Our View | California Attacks Suburbia

Our View

By The Signal Editorial Board

If you’re familiar with the concept of states’ rights — the idea that powers not constitutionally delegated to the federal government are yielded to the states — let us introduce you to another concept that should receive equal weight:

Local government rights.

Here in California, with a Democratic supermajority in the state Legislature that has an unquenchable thirst for power, local government rights are under attack.

Indeed, suburbia is under attack. 

You see, the supermajority in Sacramento likes things like multi-family housing, jamming as many people as possible into the smallest space possible, ostensibly to make housing more available and affordable.

The supermajority doesn’t like single-family homes in suburbs.

Available, affordable housing is a worthy goal. But so are preserving the rights of property owners and the rights of local governments — the cities and counties that comprise the state — to make their own decisions on the most appropriate uses of land within their jurisdictions, based on unique local circumstances.

Here’s where the attack is coming from: Two state bills -— one of which, Senate Bill 9, has been officially opposed by the Santa Clarita City Council — that would strip local governments of their rights to regulate local land use, and would tie local government’s hands if a property developer wants to fill your single-family neighborhood with multi-family housing.

Today at 10 a.m., an online town hall meeting is scheduled to inform the public about the potential impacts of SB 9 and SB 10. You can find the information on how to view this town hall at the end of this editorial. The bills are potentially up for consideration when the state Legislature reconvenes on Aug. 16.

Bea Dieringer, mayor of the city of Rolling Hills, sent out a notice of the town hall this week, along with a letter outlining the alarming impacts of these two pieces of legislation.

“Under SB 9, a developer could buy the home next door to you and build at least six separate housing units on a parcel that is zoned for one single-family residence, (which includes accessory dwelling units and junior accessory dwelling units),” Dierenger’s letter says. “Once SB 9 becomes law, you will lose your ability to block or change the developer’s plans to build these additional market-rate housing units next door to your home. As your representative, I will be unable to help you because SB 9 supersedes our local zoning laws that require only one single-family home per lot (plus one ADU & JADU, previously required by state laws).”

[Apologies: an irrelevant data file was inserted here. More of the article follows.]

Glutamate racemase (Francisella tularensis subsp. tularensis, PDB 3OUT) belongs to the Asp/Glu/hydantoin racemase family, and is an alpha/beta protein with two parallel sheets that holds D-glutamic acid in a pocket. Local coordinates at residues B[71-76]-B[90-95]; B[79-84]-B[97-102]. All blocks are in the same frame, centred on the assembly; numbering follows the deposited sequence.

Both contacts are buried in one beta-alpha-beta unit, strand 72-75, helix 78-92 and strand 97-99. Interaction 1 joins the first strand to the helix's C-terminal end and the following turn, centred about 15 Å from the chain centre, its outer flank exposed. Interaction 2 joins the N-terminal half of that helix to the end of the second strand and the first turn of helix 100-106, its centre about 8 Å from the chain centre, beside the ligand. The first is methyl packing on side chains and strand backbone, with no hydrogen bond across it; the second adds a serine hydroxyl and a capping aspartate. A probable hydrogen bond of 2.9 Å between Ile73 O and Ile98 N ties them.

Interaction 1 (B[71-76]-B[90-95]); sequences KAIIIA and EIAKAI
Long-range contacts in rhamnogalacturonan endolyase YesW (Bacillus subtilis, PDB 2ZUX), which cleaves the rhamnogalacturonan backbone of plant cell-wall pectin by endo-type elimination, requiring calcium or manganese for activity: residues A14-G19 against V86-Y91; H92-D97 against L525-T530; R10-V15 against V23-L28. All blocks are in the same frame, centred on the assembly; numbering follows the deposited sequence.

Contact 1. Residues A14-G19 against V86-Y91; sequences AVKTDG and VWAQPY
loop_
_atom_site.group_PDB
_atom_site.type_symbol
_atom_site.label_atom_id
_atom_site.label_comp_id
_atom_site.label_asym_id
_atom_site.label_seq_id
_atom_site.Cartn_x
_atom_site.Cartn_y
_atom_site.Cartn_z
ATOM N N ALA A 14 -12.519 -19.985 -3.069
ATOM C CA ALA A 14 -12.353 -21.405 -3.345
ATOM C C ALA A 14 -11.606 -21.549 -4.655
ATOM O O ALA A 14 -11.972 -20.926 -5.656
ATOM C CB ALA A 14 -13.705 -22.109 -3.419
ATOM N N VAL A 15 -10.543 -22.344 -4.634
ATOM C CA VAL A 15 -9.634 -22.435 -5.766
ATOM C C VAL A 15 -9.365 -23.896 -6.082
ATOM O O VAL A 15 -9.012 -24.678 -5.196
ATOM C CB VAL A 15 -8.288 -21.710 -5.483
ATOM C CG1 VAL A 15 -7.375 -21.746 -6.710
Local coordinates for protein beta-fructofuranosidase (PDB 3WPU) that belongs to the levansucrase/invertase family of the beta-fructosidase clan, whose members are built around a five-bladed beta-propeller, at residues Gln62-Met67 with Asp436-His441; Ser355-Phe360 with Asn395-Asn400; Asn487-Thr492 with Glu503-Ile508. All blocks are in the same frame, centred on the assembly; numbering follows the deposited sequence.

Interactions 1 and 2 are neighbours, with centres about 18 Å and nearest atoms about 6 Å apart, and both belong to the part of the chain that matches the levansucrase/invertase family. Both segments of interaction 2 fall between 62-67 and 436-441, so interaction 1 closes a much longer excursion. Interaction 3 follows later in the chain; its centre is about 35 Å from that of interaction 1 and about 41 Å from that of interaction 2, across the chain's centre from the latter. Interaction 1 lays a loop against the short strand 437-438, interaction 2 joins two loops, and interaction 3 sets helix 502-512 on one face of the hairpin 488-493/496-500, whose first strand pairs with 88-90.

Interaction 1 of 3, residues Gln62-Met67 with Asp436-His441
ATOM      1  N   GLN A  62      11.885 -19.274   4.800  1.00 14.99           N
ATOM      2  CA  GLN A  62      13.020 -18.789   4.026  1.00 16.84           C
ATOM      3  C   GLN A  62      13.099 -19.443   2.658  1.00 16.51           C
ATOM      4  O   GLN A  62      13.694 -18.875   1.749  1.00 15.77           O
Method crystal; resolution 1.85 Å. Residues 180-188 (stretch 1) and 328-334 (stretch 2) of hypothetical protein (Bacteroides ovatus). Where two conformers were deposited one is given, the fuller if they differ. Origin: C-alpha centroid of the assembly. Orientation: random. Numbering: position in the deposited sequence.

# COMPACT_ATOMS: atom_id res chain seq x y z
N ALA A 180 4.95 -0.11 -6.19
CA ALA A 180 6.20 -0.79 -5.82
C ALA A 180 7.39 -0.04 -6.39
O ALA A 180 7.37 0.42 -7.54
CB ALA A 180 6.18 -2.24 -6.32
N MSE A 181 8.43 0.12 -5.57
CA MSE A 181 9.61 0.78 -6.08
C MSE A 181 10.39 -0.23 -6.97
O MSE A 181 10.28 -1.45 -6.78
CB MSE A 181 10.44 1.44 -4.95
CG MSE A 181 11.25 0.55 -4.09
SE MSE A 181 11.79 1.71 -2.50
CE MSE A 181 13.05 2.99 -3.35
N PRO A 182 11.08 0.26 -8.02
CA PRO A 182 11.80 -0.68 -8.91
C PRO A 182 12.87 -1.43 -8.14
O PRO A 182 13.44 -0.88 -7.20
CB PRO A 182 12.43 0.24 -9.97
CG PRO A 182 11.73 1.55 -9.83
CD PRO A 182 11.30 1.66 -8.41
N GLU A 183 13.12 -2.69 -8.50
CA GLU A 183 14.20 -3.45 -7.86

Regarding SB 10, Dierenger’s letter says “this bill would ‘allow’ cities to override their own zoning laws and zoning initiatives passed by their citizens to permit 10 separate housing units plus two accessory dwelling units and two junior accessory dwelling units (14 total) that can all be built on a lot previously zoned for one single-family residence. In its current version, SB10 is not ‘mandatory,’ as SB 9 is. However, once SB 10 is passed, the state could then pressure cities to use SB 10 to rezone their single-family neighborhoods or else face high state penalties.”

In other words, SB 9 and SB 10 would be a dictate from the state supermajority that, if someone wants to put an apartment complex next door to your single-family home — and another one on the other side, and more of them up and down your street — there’s NOTHING you or your city could do about it. 

Single-family housing is under attack.

Letting the scenario play itself out, it’s not a great leap to imagine family-friendly suburban neighborhoods  — places where kids have back yards to play in, and where property owners enjoy the fruits of their labor as they host a weekend barbecue — transforming into an inner-city vibe, with higher densities of population. 

That vibe is great if it’s what you want — young singles, for example, may find it appealing. But if you bought your single-family home — and took on the mortgage that comes with it — because you loved the neighborhood and the prospect of raising your kids there, and having your own “space” … 

Well, good luck to you.

SB 9 and SB 10 are a menace to suburban living and the quality of life in communities like Santa Clarita. If you are concerned about the potential impacts of these bills and would like more information, you can register for today’s online townhall Zoom session here: https://tinyurl.com/ytnxr64y. 

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